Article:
One other thing to factor in is the delay between newsstands hitting the rack versus directs. There were times I missed out on a book at the LCS because of day-of-release sellouts, but knew to keep an eye out at the grocery store a few weeks later to pick up the newsstand. I assume ASM 252 was very heavily speculated on and that would've extended to newsstand pickups as well, so that would almost definitely increase the high-grade survivors. As you said, 238 might've been more under-the-radar which would affect both the orders placed and copies hoarded upon release. Definitely agree on your observations for each book in regards to newsstands versus directs as I've noticed the same thing myself, but 238 doesn't fetch too much more for the newsstand version (more along the lines of what newsstands used to fetch a few years ago, which was maybe 10% premium, versus these days where it's based more on the desperation of the buyer).

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On 9/29/2019 at 8:24 AM, Get Marwood & I said:

It's almost like annuals 'don't matter' somehow.

Funny thing about that is that Giant-Size and Specials don't have the same stigma. I think the reason is that the annuals were often written and drawn by new creative teams being tested but the Giant-Size and Special issues were drawn by the regular creative teams on the book.

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On 9/29/2019 at 10:19 PM, Lazyboy said:

Annuals seem to be mostly ignored in general, even more so than regular run filler. Newsstands are just a different version of something almost nobody cares about.

Hold on to that newsstand hate it will keep you warm. 

Collect what you like, but don't criticize others for having fun chasing them.

 

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1 hour ago, paqart said:

I'm creating a database designed to compare newsstand to direct edition comics. My goal is to work out actual rarity of each comic, and a fair valuation for them. To do this, after creating entries to identify the comics, I have to work out the rarity somehow, from scant available information. At the moment, I am resorting to counting comics in auctions on Heritage Auctions for older comics and eBay for newer comics. I don't count the results as a valid representation of rarity unless I find at least 50 sales for the issue, whatever it is. If there are 50 or more sales, then my database calculates the ratio of newsstand to direct comics. It does not take into account the possibility that in some cases it might be the same comic purchased in an earlier auction, offered again for resale. The reason is that I am working out rarity relative to the collector market, rather than actual rarity, which is much more difficult to ascertain. I also am using circulation figures when available in combination with estimates of print run percentages split for direct/newsstand copies, to approximate the number of copies extant. That figure is then compared to the ratios I'm seeing at auction to see how well they agree.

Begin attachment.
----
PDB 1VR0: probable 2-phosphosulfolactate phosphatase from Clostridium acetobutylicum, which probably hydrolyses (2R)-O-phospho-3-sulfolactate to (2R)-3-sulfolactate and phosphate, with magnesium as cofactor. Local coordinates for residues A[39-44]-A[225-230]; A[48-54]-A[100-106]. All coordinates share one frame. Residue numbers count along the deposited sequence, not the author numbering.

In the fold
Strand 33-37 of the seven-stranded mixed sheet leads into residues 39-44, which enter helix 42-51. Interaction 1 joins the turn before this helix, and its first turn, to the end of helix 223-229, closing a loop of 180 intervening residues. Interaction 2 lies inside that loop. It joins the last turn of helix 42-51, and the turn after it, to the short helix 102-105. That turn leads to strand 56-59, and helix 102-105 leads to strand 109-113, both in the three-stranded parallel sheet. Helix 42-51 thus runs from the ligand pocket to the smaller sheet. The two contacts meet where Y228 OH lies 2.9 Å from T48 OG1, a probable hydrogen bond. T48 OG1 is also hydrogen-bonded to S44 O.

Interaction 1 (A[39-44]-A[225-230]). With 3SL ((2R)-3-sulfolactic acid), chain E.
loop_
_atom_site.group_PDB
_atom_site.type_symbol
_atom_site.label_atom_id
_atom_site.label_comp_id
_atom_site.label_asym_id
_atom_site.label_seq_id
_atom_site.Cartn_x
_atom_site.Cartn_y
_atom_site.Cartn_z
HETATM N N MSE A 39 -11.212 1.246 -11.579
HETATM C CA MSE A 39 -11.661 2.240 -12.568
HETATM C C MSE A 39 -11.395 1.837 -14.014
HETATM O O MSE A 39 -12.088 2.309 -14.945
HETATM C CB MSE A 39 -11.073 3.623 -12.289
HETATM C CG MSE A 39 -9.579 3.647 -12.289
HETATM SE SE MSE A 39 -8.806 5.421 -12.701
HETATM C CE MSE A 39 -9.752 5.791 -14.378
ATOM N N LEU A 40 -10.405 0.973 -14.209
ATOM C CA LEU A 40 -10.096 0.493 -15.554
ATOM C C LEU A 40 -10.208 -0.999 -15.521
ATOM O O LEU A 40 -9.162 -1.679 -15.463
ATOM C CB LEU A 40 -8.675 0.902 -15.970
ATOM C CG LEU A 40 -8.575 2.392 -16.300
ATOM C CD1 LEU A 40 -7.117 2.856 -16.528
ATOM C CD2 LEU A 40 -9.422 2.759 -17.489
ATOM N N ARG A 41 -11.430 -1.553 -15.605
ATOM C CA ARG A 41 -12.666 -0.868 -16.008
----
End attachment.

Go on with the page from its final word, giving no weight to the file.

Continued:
A couple of observations that are true of the titles I've sampled, though more data points might affect the results, are these:

1) Some newsstand comics published in 1990 or earlier are more difficult to find than their direct counterparts. If you are looking for these specific comics, you might be surprised how hard to find they are, given that on a print run basis they should be 3x-10x more common than direct issues.

My guess is that destruction of unsold copies and mishandling by casual readers removed most of these from the collector's market. Many might be sitting in attics owned by non-collectors, but these will be in poor condition and are not available to collectors now, making them irrelevant to a discussion about buying these now. I have heard the argument that these will come streaming out of attics once it is known they are worth something but I don't buy it. The reason is that many of the comics are worth something now, they are streaming out of attics already, but newsstand editions are streaming out in much smaller numbers than direct copies. For instance, X-Men #266 (1990), first appearance of Gambit, had appeared 205 times in Heritage auctions on the day I checked (a few weeks ago). Of those 205 sales, 198 were direct editions. One of the things I had to study when I earned my PhD was statistics. Not my best subject but I know it well enough that I am confident a 97:3 ratio is not an accident. On eBay, it is easier to find this comic in newsstand form. At first it seems a lot easier because the first thirty or so listings are almost evenly divided between newsstand and direct copies (possibly because I search for newsstand comics often). However, after going through the 325 listings I found, only 42, or 14.84%, were newsstand editions.